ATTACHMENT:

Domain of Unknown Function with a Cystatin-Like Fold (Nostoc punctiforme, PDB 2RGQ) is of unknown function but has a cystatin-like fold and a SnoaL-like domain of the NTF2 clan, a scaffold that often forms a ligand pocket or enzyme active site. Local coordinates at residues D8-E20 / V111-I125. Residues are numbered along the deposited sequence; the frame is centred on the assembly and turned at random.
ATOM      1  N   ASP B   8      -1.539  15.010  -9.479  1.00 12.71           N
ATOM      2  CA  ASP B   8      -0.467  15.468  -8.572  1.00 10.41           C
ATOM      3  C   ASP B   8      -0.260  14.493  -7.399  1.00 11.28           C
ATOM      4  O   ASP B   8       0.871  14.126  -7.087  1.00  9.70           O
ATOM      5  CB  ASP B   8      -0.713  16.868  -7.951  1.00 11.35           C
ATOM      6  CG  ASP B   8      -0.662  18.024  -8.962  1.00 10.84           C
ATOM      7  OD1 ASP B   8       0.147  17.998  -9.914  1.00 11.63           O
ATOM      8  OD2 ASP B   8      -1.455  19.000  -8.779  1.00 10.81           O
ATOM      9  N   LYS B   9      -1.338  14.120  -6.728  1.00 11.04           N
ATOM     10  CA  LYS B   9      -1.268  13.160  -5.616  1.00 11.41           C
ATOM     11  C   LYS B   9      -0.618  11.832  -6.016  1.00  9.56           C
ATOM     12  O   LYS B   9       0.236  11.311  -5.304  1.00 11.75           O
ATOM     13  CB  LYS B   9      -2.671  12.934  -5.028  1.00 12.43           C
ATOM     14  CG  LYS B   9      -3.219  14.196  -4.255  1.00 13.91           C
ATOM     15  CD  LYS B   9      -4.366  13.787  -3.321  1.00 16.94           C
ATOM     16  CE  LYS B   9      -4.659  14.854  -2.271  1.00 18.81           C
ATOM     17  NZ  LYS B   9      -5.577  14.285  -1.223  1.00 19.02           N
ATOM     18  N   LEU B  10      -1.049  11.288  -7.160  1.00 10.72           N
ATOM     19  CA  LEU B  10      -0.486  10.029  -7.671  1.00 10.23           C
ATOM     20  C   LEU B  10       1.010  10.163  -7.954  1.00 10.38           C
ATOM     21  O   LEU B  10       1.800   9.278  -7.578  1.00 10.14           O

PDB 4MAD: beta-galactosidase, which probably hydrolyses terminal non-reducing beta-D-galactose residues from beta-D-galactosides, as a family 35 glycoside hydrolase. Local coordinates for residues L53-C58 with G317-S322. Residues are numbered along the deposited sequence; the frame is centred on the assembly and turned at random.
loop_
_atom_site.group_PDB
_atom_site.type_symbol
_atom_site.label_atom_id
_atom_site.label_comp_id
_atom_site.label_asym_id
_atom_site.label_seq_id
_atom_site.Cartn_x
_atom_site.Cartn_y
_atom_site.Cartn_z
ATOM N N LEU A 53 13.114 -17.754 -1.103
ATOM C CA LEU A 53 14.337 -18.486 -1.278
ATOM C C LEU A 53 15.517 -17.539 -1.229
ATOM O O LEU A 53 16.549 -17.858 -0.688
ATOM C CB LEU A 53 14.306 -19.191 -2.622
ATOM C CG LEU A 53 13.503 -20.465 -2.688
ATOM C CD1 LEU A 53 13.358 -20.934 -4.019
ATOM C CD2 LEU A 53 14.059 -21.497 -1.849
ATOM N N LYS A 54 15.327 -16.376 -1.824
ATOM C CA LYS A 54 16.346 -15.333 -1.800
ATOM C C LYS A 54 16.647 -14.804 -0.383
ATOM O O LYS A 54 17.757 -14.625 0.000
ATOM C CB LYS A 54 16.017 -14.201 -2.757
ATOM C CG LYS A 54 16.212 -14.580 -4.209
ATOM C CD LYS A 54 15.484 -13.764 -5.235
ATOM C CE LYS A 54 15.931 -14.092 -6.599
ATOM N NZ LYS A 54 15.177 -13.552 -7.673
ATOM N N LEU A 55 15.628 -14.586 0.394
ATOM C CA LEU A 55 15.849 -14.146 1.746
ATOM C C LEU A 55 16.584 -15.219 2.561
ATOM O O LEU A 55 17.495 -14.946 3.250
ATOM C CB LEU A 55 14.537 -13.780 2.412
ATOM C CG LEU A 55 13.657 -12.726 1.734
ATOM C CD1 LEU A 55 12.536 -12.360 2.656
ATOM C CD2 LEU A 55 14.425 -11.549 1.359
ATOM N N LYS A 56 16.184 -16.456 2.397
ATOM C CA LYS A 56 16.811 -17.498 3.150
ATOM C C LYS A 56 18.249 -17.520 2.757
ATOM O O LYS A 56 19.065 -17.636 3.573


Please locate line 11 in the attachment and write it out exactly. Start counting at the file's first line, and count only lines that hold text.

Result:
ATOM     10  CA  LYS B   9      -1.268  13.160  -5.616  1.00 11.41           C